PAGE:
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Great Egret
Ballona Creek, CA
November 9, 2010

SPECIES INFO

The Great Egret Ardea alba, also known as the Great White Egret, or Common Egret, is a wading egret, found in most of the tropical and warmer temperate parts of the world, although it is very local in southern Europe and Asia. It is called K?tuku in New Zealand. It is sometimes confused with the Great White Heron in Florida, which is a white morph of the Great Blue Heron.

Description

The Great Egret is a large bird with all white plumage that can reach 101 cm in height and weigh up to 950 g. It is only slightly smaller than the Great Blue or Grey Herons. Apart from size, the Great Egret can be distinguished from other white egrets by its yellow bill and black legs and feet. It also has a slow flight, with its neck retracted. This is characteristic of herons and bitterns, and distinguishes them from storks, cranes and spoonbills, which extend their necks.

Behaviour Great egret is landing at the lake in Golden Gate Park, San Francisco

The Great Egret feeds in shallow water or drier habitats, spearing fish, frogs or insects with its long, sharp bill. It will often wait motionless for prey, or slowly stalk its victim. It is a common species, usually easily seen.

The Great Egret is partially migratory, with northern hemisphere birds moving south from areas with cold winters. It breeds in colonies in trees close to large lakes with reed beds or other extensive wetlands. It builds a bulky stick nest. The call at breeding colonies is a loud croaking "cuk cuk cuk".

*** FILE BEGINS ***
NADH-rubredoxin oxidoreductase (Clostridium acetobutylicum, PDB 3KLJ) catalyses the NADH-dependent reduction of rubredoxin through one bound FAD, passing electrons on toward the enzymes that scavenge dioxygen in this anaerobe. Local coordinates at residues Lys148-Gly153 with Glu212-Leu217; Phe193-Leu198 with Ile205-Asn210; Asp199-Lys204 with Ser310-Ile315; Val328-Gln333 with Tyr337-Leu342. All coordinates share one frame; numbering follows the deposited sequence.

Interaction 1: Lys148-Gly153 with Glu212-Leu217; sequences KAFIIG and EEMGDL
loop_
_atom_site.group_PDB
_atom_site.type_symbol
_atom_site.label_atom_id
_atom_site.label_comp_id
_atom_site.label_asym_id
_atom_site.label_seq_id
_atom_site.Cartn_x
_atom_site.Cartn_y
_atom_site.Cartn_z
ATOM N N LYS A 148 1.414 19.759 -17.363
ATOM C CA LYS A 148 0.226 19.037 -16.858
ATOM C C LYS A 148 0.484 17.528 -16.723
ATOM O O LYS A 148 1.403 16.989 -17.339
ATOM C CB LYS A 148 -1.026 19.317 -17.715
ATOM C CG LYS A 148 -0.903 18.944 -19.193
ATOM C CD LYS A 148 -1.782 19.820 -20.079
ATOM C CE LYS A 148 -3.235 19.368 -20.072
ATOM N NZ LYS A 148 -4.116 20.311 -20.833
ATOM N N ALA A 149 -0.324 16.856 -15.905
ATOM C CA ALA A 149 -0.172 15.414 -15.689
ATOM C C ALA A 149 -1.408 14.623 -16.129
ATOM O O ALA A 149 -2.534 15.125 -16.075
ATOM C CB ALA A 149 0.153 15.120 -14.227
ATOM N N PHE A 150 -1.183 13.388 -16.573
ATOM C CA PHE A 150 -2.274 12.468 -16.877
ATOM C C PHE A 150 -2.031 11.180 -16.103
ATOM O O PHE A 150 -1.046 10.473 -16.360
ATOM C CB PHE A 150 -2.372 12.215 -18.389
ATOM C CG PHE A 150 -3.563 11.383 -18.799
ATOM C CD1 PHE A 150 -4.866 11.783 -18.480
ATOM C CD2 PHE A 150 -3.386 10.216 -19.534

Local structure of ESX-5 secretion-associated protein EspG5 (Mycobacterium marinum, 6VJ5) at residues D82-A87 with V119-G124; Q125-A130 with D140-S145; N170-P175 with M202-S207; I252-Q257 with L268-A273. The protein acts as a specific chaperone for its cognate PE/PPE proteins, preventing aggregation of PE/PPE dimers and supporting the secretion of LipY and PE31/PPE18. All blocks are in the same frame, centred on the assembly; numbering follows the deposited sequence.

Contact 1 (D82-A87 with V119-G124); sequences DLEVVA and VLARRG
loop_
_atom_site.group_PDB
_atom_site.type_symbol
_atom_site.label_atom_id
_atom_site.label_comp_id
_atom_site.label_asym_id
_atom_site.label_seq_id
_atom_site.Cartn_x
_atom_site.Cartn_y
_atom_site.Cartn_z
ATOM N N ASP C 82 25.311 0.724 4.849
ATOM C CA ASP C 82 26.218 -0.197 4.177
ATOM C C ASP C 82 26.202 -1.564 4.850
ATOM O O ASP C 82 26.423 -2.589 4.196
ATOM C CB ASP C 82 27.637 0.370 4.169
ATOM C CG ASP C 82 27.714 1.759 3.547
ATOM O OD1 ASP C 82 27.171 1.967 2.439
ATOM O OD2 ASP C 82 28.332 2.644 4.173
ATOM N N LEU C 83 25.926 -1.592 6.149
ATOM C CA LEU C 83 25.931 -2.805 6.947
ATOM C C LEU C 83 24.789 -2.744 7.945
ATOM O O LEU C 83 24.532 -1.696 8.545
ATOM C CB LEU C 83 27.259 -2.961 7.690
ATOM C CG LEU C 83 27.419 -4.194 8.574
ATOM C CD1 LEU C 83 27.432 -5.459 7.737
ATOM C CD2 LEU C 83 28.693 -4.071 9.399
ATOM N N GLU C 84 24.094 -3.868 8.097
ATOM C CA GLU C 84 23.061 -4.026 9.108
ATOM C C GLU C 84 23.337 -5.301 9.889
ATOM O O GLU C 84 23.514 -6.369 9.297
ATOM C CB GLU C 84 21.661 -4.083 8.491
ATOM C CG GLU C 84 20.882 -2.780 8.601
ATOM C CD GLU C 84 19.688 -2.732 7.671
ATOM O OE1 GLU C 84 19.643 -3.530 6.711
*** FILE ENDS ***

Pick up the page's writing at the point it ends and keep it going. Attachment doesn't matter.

Conservation status

Although generally a very successful species with a large and expanding range, the Great Egret is highly endangered in New Zealand, with only one breeding site at Okarito Lagoon. In North America, large numbers of Great Egrets were killed around the end of the 19th century so that their plumes could be used to decorate hats. Numbers have since recovered as a result of conservation measures. Its range has expanded as far north as southern Canada. However, in some parts of the southern United States, its numbers have declined due to habitat loss. Nevertheless, it adapts well to human habitation and can be readily seen near wetlands and bodies of water in urban and suburban areas. In 1953 the Great Egret in flight was chosen as the symbol of the National Audubon Society, which was formed in part to prevent the killing of birds for their feathers.

They are Protected in Australia under the National Parks and Wildlife Act, 1974.

The Great Egret is one of the species to which the Agreement on the Conservation of African-Eurasian Migratory Waterbirds (AEWA) applies.

Great Egret perched nearby an Alligator.

Taxonomy In breeding & non-breeding plumage in congregation in Kolkata, West Bengal, India. New Zealand $2 Coin with the K?tuku minted since 1990

Various authors also identify this species as Egretta alba and Casmerodius albus. However, this species closely resembles the large Ardea herons such as Grey Heron and Great Blue Heron in everything but colour, whereas it shows fewer similarities to the smaller white egrets.

There are four subspecies in various parts of the world, of which the largest is A. a. modesta.

Subspecies
  • A. a. modesta - Asia and Australasia.
  • A. a. alba - Europe
  • A. a. egretta - North America
  • A. a. melanorhynchos - Africa

Cultural References

The Great Egret is depicted on the reverse side of the 5-Brazilian Reais banknote, and on the New Zealand $2 coin.




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